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Is Southern storytelling better?

by DG Martin

“Bad Southern Lit is like Bad Southern Oysters – nothing will make you sicker when it’s ‘off.’ Just as nothing can ever taste better than sea-salty raw oysters on the half-shell when fresh, when real.”

So writes Hillsborough author Allan Gurganus in his introduction to the just published edition of New Stories from the South-2006, an annual collection of short stories set in our region.

Gurganus is the first “guest editor” of New Stories. Last year, after 20 years of making the selections, founding editor Shannon Ravenel stepped down.

When Ravenel edited New Stories, we looked to her to help us answer the question of what, if anything, distinguished Southern writing from that of the rest of the country. Ravenel was carefully conservative about asserting any great differences or special features of modern Southern writing. She reminded us that, as the South has changed and become more like other parts of the country, so has its literature.

Gurganus takes a different tack.

Take a clue from the title of his introduction to this year’s collection, which is “The Rebellion Continues, at Least in the Southern Short Story: Battle Notes while Choosing 2006’s New Stories from the South.”

He is an unapologetic partisan advocate for the merits of Southern writing.

Southerners, he says, since they are better storytellers, turn out to be better storywriters. Gurganus lays out some of the reasons why. For instance, he writes that Southerners are “championship grudge-bearers. That’s excellent training for staying the world-class rememberers we are. It’s an odd recipe but the proof is in the stories. Take our itch for feuds and duels. Mix in our family pride over’… well, over our family pride. Add history, acreage, the witch’s brew of slavery, start – then really lose – a war, stir with 20-20 memory, flavor to taste. Hang over a hickory fire. Then age it good.”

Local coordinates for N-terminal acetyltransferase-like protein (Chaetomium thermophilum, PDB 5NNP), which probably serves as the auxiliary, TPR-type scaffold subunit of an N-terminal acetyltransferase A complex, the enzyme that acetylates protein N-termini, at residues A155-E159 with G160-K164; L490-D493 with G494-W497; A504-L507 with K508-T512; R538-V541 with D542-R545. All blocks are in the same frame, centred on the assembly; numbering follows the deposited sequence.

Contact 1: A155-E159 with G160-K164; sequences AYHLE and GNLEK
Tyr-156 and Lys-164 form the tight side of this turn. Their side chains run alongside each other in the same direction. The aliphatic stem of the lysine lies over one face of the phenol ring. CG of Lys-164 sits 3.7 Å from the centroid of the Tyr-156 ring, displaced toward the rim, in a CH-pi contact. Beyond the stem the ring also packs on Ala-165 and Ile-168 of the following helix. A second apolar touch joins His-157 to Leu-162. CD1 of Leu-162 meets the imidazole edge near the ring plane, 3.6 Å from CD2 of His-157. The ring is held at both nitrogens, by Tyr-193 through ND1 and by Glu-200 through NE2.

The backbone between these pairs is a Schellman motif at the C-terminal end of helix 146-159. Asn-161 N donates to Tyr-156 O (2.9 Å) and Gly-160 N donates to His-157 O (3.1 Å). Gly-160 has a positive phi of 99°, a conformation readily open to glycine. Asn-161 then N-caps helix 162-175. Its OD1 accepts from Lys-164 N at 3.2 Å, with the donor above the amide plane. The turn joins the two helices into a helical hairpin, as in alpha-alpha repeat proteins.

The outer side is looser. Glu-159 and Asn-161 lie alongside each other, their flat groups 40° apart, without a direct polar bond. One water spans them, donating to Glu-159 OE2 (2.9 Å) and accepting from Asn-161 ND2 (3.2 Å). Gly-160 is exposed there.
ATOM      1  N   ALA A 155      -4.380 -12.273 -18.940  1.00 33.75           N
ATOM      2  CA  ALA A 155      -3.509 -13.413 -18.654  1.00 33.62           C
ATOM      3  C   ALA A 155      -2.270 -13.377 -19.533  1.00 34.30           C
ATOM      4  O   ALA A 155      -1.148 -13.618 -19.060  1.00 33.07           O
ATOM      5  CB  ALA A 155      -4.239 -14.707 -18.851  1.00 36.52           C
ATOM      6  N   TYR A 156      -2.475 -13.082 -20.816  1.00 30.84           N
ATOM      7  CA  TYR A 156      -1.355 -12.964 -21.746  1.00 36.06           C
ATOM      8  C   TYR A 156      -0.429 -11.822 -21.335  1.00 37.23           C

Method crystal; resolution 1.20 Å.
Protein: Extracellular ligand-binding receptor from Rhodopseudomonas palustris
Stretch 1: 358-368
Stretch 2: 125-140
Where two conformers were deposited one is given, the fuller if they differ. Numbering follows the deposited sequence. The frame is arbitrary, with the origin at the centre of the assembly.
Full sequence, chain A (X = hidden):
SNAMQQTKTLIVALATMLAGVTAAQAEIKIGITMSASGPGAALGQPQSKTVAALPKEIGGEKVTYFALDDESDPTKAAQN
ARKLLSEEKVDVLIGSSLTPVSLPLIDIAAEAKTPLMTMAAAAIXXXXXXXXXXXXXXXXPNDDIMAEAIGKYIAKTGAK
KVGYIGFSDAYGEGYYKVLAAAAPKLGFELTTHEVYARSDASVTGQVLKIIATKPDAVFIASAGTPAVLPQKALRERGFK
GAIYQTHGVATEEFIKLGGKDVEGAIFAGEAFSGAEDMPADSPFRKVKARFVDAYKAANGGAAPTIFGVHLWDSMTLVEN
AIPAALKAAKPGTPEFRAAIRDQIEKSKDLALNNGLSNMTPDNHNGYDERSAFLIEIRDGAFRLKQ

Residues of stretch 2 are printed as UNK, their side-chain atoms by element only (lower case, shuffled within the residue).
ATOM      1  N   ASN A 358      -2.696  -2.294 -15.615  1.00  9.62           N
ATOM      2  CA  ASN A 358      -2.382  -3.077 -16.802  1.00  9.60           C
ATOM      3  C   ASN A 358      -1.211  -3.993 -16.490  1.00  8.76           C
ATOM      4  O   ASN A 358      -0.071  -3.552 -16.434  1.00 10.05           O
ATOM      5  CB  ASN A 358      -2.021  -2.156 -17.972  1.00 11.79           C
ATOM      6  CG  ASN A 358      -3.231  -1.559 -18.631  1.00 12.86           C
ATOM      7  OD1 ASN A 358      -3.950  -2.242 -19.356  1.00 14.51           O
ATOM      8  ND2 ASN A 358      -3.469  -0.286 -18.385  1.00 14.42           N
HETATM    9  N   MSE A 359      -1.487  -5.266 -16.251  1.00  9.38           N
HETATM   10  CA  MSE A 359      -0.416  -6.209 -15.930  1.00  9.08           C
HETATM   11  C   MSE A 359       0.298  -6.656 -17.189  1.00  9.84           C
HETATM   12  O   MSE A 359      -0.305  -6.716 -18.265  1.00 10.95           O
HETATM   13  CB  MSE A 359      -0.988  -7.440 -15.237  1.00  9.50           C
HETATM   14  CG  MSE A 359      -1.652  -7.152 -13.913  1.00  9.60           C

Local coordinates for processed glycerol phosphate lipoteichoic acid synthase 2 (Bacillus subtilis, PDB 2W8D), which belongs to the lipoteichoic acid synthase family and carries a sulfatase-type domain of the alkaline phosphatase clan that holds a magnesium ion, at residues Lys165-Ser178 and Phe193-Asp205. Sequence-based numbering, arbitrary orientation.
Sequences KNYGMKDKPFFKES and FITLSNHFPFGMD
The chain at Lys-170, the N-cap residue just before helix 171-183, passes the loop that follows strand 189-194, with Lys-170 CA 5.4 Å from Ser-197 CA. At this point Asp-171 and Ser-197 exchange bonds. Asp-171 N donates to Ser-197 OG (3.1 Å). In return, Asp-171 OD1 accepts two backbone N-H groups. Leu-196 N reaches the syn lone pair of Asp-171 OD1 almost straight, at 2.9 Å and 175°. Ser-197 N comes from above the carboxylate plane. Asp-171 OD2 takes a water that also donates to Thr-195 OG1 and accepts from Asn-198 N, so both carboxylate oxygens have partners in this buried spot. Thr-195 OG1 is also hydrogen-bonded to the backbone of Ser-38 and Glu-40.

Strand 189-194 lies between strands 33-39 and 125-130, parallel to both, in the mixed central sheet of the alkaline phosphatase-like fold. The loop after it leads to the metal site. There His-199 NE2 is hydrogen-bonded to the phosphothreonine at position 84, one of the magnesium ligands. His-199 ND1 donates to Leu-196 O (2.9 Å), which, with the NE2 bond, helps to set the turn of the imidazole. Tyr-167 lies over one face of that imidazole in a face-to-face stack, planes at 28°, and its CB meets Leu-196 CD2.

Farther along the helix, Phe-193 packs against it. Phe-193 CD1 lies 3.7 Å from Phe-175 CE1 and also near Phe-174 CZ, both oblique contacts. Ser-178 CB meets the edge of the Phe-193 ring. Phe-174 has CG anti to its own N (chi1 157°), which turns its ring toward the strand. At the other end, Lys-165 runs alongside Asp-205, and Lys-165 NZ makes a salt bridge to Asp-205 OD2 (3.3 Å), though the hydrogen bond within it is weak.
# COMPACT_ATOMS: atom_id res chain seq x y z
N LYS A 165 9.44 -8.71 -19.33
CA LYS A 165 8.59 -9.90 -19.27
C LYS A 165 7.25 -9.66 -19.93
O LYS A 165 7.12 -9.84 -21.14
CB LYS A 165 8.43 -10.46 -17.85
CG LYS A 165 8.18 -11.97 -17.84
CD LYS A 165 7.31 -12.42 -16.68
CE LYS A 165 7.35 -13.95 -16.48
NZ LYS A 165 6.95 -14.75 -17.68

Raising the question of whether other regions of the country might also have some claim to writing stories, he responds, “I’m sure that other regions – stretching West to Easterly – take better care of their picket fences. Certainly their small-town papers devote fewer column inches to downtown gunplay, to property-line disputes leading to the use of contested fence posts as cudgels. More orderly record keeping might go on in those distant lands of conifers and frostbite. But as for their impenitent brilliant lying? As for their in-depth knowledge of codes, tricks, sacraments, and livestock? As for their feeding fat into the blue campfire called Fiction?

“Naw,” says Gurganus. But, as he reminded us at the beginning, bad Southern writing, like bad oysters, can be horrible.

He writes: “Like the Bible parables that oftentimes inspire them, Southern stories can come front-loaded with tag-line lessons. Others are so nostalgic for our cotton-picking past, they resemble the cutesy Mall Art you’ve seen while trying not to.

“Such plaques show three small farm-girls, bonnets in profile worn over matching gingham granny-dresses: they are depicted herding a row of pretty geese about the girls’ same height. (Now, on farms I knew in Eastern North Carolina, geese would have fought all children’s sticks and guidance. Geese that size attack kids so little! But not in ‘art’)”

Gurganus’ essay and the discussions it will provoke make this year’s New Stories an important book for Southern readers. Even more valuable are the stories he selected for us to read.

For North Carolinians he brings us new work from three of our state’s most respected and successful young writers, Tony Earley, Quinn Dalton and Daniel Wallace. He includes North Carolina native Ben Fountain’s “Brief Encounters with Che Guevara,” which is the title story of Fountain’s brand new book. East Carolina’s Luke Whisnant also demonstrates his writing power.

These and the other stories in this year’s New Stories not only showcase the talents of their writers. They also force readers to confront some of the painful and poignant features of the historical and the modern South. We learn that some of the very factors that Gurganus tells us make for better storytelling are not always such good things.

With such a provocative opening essay and stories that entertain and challenge, this year’s New Stories is a mandatory pleasure.

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